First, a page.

"Happy 100th Anniversary Jean Muir 1911-1996."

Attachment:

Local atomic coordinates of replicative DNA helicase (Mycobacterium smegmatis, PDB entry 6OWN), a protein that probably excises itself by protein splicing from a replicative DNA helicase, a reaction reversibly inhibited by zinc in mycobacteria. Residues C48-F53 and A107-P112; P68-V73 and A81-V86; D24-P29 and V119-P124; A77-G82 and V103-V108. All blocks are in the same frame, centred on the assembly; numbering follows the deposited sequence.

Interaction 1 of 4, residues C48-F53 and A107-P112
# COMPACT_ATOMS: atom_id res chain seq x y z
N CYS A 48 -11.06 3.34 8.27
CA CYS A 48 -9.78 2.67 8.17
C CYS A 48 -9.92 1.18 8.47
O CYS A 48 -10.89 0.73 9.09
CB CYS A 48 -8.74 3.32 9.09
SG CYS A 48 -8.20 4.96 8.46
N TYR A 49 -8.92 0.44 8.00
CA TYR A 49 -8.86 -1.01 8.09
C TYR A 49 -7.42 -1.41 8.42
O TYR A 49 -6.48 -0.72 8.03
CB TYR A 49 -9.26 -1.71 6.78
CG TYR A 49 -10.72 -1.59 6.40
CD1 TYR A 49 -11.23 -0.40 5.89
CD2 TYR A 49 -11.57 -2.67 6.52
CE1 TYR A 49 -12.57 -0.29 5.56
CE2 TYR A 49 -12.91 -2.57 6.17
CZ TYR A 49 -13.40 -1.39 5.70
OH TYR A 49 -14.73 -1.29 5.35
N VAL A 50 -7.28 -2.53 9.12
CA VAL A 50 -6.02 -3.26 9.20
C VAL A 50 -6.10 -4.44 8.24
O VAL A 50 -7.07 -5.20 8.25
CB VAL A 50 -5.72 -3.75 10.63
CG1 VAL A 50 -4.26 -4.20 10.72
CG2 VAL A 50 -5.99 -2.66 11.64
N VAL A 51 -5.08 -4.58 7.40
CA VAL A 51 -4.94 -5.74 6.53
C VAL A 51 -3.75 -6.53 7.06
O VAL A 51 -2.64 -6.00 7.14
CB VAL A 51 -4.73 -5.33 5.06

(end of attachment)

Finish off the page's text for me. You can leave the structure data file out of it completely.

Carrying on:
She was the toast of the critics who hailed her as the screen's most promising young actress, she was possessed of such extraordinary beauty that cameramen said she had the perfect camera face, she was a social activist in the frontline of the battles for labor and civil rights, she became the only player ever fired from a TV show for her political beliefs during the 1950s blacklist. She went on to overcome these later difficulties and enjoy a most productive second career as a college drama instructor. A veteran of 28 films made from 1933 to 1943, the majority under contract to Warner Bros., she was one of the first performers to be honored with a star on the Hollywood Walk of Fame. Yet in her centennial year, Jean Muir has been strangely forgotten. There are currently no websites or major Internet articles devoted to Jean, while TCM, the owner of most of her films, despite often showing them, has never highlighted her career as they should have. Mention is sometimes made of her blacklisting in brief articles, along with the claim that her career foundered in B pictures, but this slight account is misleading. Whatever the disappointments in the course of her career, Jean Muir left us with a lasting legacy of memorable performances on film. Every film in which she appeared was touched with the special magic she contributed. Her breathtaking blonde beauty allied with formidable talent as an actress gave her an irresistible allure. "New York Times" critic Andre Sennwald, reviewing Jean's "fresh and truthful piece of acting" in DESIRABLE (1934), described her as a "pale, blonde girl, with a touching honesty and directness of manner, and a throaty voice which adds a new emotion to her words," a performer who "touches the imagination." Similarly, the "Los Angeles Times"' Grace Kingsley wrote of her performance in DRAEGERMAN COURAGE (1937): "A fine portrayal is given by Jean Muir, whose emotional reactions to situations are poignant and effective." Crtitics compared her to another luminous blonde, Lillian Gish, and indeed, Lillian's close friend, famed dramatic critic George Jean Nathan, hailed Jean's performance in DESIRABLE as the most outstanding given by a screen actress in 1934.